Taste Masking Challenge of Solubility Enhancing Excipients


An estimated 80% of new drug actives are classified as poorly soluble. There are a number of approaches for enhancing solubility – alternative salt forms, particle size reduction and solubility-enhancing excipients, among others. Like APIs, many excipients are known to be bitter or have other aversive sensory attributes including aromatic off-notes (malodor) and trigeminal irritation (e.g., tongue sting and mouth/throat burn). In some cases the taste masking challenge of the excipient system can be greater than for the API itself. In order to increase the likelihood of developing a palatable drug product, the client wanted to determine the taste masking challenge of the selected solubility-enhancing excipients to help guide formulation development.

Senopsys Approach:

The client identified five excipients that improved the solubility of their API and specified minimum and maximum usage levels. As materials from different suppliers are known to differ in sensory quality, Senopsys included material from multiple manufacturers in the evaluation. The min-to-max usage level ranges were divided in thirds and extended on both the lower and upper end to provide a more robust understanding of the sensory effects as a function of strength. Samples were evaluated as aqueous solutions by Senopsys’ trained panels using the Flavor Profile method of sensory analysis.

Palatable drug products are those in which the aversive sensory attributes of the API and excipient system have been minimized or eliminated.  In other words they are not overly bitter, produce little trigeminal irritation, are smooth not gritty and have no perceptible malodors; known as having a “clean” sensory profile.

A slight intensity (1) on the Flavor Profile scale is the intensity at which an untrained consumer/patient can describe a perceived attribute. Therefore, to ensure palatability, the intensity of the aversive attributes should remain below a slight intensity (<1).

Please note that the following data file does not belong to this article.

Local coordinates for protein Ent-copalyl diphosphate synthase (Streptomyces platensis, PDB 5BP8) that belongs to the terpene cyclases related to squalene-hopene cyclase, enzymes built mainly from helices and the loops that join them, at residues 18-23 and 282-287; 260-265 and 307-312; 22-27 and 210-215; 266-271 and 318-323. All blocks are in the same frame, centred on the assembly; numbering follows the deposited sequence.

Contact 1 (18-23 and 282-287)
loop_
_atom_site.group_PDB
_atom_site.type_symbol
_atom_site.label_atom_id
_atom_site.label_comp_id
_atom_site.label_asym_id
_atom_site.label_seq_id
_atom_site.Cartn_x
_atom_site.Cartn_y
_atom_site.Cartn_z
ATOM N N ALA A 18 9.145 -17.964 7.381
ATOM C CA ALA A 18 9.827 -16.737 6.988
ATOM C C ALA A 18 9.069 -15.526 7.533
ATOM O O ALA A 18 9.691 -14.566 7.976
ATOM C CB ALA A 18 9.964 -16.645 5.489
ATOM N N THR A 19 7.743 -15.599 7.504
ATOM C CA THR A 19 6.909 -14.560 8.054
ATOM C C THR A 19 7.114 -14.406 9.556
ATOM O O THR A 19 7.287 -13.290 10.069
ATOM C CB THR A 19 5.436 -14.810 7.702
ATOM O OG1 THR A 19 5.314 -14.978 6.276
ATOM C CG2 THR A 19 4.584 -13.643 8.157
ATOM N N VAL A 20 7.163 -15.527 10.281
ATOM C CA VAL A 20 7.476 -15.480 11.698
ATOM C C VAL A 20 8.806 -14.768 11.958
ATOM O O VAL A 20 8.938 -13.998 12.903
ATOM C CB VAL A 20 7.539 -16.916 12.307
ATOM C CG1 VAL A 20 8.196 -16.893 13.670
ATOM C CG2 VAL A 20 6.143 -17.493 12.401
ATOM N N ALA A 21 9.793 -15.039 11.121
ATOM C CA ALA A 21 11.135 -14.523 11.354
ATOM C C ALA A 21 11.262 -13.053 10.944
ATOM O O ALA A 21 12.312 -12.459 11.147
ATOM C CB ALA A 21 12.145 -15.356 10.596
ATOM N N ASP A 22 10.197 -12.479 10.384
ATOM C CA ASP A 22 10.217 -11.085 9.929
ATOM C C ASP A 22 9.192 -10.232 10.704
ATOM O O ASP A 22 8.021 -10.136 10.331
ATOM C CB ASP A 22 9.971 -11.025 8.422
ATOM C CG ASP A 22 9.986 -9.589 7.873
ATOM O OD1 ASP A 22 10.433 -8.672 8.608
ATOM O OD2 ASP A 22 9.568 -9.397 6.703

Shown below are the time/intensity profiles for the “cleanest” source across the five classes of solubility enhancing excipients.  For each, the intensity of the most pronounced negative attribute is plotted at the material’s maximum usage level. Empirical color-coded decision boundaries are shown to facilitate interpretation.

As shown, the five classes of solubility enhancing excipients varied in terms of their sensory attributes – most notably bitter basic taste, aromatic off-notes, trigeminal irritation (burning) and mouthfeel effects (oily/waxy).

Aversive Attribute Intensity of Five Classes of Solubility Enhancers


Excipients from different suppliers are often thought to be “interchangeable.” While this may be the case for some functional properties, it is seldom the case for flavor quality.

To illustrate, the aversive sensory attributes of the same tocopherol surfactant from two suppliers are shown below.  The material from Manufacturer #1 has a “cleaner” Flavor Profile with lower bitterness, mouthfeels (burning and waxy) and absence of malodor (burnt hair). Use of this material will result in a more palatable formulation than from Manufacturer #2.

Comparison of Tocopherol Surfactant Flavor Quality From Two Manufacturers


In summary, when conducting design-of-experiments for solubility enhancement, it is important to assess the sensory attributes of the individual excipients and blends in an effort to simultaneously optimize for solubility and taste.